Memorial Health System’s Sports Medicine Program offers a summer training session for female athletes in grades 7 through 10. The session is designed to help student athletes prevent injury and improve performance by providing training in strengthening, jumping, flexibility, and dynamic warm-up. The primary purpose of the program is to help prevent knee injuries.
The training typically begins in late June and is held at Impact Sports and Fitness, 418 N. Broadway. Registration is due a week before training begins. Interested individuals may contact Memorial Health System Rehabilitation and Sports Medicine at (785) 263-6664.
- Youth Sports Medicine Programs
Memorial Health System Rehabilitation and Sports Medicine makes youth sports medicine programs available to area schools. Our Athletic Trainer treats sports-related injuries and provides preventative education for safe participation in competitive sports, fitness, or recreational activities. For the safety and well-being of youth, our athletic trainer is also readily available at local school youth sporting events to assist athletes.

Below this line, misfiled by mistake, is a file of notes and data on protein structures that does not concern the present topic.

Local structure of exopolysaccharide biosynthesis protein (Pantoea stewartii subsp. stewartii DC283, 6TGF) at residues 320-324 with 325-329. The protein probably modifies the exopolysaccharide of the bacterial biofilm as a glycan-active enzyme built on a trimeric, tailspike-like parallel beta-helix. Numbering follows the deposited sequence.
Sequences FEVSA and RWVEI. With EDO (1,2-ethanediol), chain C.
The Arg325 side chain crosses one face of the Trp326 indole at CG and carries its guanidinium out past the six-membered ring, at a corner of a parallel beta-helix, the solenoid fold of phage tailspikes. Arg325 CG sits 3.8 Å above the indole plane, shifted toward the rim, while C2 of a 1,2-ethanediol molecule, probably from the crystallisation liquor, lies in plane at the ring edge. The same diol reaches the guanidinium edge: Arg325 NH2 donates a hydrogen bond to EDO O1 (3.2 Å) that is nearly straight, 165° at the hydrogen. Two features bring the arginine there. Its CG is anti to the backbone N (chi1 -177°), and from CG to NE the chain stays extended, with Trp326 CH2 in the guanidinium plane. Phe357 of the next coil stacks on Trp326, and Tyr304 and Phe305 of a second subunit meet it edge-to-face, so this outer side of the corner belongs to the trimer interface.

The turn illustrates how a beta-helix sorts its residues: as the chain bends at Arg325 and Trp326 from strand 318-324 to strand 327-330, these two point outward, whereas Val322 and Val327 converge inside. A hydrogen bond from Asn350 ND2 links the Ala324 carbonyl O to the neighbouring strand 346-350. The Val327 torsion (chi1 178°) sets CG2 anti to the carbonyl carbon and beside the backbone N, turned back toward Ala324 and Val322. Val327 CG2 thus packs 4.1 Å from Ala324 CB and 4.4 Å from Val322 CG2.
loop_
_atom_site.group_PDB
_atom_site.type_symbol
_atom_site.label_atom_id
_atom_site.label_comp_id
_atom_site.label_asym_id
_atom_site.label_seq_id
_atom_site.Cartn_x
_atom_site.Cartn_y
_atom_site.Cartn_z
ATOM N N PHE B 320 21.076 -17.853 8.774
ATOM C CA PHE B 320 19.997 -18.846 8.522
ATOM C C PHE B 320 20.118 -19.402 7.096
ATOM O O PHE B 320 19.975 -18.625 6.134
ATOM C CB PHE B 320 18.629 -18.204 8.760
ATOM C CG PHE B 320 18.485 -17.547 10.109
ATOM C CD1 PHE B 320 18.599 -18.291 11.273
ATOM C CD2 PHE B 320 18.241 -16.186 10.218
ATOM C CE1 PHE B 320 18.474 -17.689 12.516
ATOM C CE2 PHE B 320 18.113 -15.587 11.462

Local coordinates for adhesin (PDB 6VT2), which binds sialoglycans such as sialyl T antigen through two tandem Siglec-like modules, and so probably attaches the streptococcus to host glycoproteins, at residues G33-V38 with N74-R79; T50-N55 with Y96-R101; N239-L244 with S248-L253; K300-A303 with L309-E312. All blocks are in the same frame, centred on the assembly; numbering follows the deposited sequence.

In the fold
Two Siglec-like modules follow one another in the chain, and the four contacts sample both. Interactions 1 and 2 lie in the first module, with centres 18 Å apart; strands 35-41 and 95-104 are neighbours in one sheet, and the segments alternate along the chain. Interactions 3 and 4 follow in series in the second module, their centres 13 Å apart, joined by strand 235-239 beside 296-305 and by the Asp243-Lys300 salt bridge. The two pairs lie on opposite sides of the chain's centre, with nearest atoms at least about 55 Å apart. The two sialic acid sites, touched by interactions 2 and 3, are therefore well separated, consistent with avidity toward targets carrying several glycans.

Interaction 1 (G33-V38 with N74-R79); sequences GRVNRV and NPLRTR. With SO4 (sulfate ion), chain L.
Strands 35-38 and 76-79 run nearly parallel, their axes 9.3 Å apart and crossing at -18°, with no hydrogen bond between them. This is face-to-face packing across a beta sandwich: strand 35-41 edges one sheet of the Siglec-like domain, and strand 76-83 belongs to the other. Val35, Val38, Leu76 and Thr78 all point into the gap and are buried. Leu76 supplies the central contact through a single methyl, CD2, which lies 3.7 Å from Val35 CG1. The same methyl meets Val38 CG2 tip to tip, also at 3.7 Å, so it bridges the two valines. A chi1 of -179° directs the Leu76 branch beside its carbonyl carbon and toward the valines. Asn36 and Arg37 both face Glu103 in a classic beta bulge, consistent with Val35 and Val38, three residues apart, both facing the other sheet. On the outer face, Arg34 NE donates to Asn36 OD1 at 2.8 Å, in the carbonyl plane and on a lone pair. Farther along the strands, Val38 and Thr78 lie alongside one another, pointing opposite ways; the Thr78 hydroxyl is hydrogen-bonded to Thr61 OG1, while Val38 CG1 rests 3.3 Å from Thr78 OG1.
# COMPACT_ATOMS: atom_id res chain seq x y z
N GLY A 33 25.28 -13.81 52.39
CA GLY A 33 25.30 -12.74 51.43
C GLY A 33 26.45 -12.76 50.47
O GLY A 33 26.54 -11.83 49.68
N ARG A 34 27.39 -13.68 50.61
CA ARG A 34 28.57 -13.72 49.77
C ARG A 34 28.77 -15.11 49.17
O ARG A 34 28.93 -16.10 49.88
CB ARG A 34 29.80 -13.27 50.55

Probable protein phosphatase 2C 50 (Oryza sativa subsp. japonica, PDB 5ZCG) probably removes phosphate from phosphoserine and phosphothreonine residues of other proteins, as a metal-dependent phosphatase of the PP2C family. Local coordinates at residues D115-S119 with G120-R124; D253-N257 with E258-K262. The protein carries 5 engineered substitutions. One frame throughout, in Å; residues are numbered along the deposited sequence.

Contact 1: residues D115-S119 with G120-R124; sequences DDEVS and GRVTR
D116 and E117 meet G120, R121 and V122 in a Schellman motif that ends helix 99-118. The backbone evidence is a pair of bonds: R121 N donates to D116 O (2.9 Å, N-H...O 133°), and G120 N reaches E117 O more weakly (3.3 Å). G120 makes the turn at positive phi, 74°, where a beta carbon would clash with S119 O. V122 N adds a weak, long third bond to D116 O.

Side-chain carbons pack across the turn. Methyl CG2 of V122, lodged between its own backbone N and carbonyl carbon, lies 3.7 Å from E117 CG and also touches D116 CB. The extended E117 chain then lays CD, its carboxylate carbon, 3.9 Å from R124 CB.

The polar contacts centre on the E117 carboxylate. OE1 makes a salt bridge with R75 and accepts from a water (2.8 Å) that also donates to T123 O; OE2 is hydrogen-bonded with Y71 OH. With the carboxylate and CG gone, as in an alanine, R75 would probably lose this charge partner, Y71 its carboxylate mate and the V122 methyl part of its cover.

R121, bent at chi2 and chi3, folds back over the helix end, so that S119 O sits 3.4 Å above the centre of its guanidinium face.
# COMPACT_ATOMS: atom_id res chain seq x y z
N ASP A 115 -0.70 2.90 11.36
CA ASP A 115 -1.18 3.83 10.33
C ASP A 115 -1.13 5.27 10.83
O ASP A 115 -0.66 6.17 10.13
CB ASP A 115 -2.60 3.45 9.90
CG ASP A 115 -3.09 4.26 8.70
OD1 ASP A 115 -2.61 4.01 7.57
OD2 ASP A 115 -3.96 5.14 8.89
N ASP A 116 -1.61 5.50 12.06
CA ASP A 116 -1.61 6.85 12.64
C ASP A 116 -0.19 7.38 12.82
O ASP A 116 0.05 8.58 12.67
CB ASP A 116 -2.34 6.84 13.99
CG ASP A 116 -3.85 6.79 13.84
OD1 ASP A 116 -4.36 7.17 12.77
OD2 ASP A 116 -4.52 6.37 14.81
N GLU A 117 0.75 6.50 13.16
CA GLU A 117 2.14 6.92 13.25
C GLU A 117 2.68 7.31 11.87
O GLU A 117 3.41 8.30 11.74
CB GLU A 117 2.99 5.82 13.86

MHS Rehabilitation and Sports Medicine recognizes the dangers of concussions in sports, particularly for young athletes whose brains can suffer long-term consequences from concussions if not treated properly. That’s why we offer concussion management services. We provide baseline screenings for student athletes prior to the beginning of the season to use as comparative data in case the athlete has a concussion. Objective data helps the athlete’s physician make an informed return-to-play decision.
Baseline screenings for concussions are offered onsite free of charge to students served by youth sports medicine programs.
- Concussion Management
A concussion is a brain injury. Concussions are caused by a bump, blow, or jolt to the head or body. Even what seems to be a mild bump or blow to the head can be serious.
Student athlete concussions are a serious issue, and Memorial Health System’s Sports Medicine Program urges parents of students and students playing contact sports to take concussions seriously. If an athlete returns to play too soon after a concussion, the brain can suffer serious long-term consequences.
The American Academy of Pediatrics recommends that all student athletes in contact sports take baseline tests.